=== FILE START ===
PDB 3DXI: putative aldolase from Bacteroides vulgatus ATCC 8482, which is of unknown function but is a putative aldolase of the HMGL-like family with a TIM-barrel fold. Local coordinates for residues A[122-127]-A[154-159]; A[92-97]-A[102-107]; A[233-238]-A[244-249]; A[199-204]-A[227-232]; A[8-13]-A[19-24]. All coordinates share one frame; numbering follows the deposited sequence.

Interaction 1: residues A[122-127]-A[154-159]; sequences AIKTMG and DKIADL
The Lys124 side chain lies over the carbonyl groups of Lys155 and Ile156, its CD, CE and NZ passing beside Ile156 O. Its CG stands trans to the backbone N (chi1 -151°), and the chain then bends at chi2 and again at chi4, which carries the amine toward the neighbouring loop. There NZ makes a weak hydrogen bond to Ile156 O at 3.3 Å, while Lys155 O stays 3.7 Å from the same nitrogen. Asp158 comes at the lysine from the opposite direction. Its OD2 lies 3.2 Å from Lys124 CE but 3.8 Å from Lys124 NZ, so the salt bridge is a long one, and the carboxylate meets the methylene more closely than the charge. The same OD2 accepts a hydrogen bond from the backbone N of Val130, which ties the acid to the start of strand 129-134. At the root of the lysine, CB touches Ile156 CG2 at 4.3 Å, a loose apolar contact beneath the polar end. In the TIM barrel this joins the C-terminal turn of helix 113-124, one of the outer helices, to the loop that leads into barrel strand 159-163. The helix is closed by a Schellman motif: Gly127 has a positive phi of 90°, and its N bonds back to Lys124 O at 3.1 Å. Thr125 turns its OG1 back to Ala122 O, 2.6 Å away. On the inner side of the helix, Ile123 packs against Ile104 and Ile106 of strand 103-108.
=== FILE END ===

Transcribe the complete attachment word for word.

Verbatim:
PDB 3DXI: putative aldolase from Bacteroides vulgatus ATCC 8482, which is of unknown function but is a putative aldolase of the HMGL-like family with a TIM-barrel fold. Local coordinates for residues A[122-127]-A[154-159]; A[92-97]-A[102-107]; A[233-238]-A[244-249]; A[199-204]-A[227-232]; A[8-13]-A[19-24]. All coordinates share one frame; numbering follows the deposited sequence.

Interaction 1: residues A[122-127]-A[154-159]; sequences AIKTMG and DKIADL
The Lys124 side chain lies over the carbonyl groups of Lys155 and Ile156, its CD, CE and NZ passing beside Ile156 O. Its CG stands trans to the backbone N (chi1 -151°), and the chain then bends at chi2 and again at chi4, which carries the amine toward the neighbouring loop. There NZ makes a weak hydrogen bond to Ile156 O at 3.3 Å, while Lys155 O stays 3.7 Å from the same nitrogen. Asp158 comes at the lysine from the opposite direction. Its OD2 lies 3.2 Å from Lys124 CE but 3.8 Å from Lys124 NZ, so the salt bridge is a long one, and the carboxylate meets the methylene more closely than the charge. The same OD2 accepts a hydrogen bond from the backbone N of Val130, which ties the acid to the start of strand 129-134. At the root of the lysine, CB touches Ile156 CG2 at 4.3 Å, a loose apolar contact beneath the polar end. In the TIM barrel this joins the C-terminal turn of helix 113-124, one of the outer helices, to the loop that leads into barrel strand 159-163. The helix is closed by a Schellman motif: Gly127 has a positive phi of 90°, and its N bonds back to Lys124 O at 3.1 Å. Thr125 turns its OG1 back to Ala122 O, 2.6 Å away. On the inner side of the helix, Ile123 packs against Ile104 and Ile106 of strand 103-108.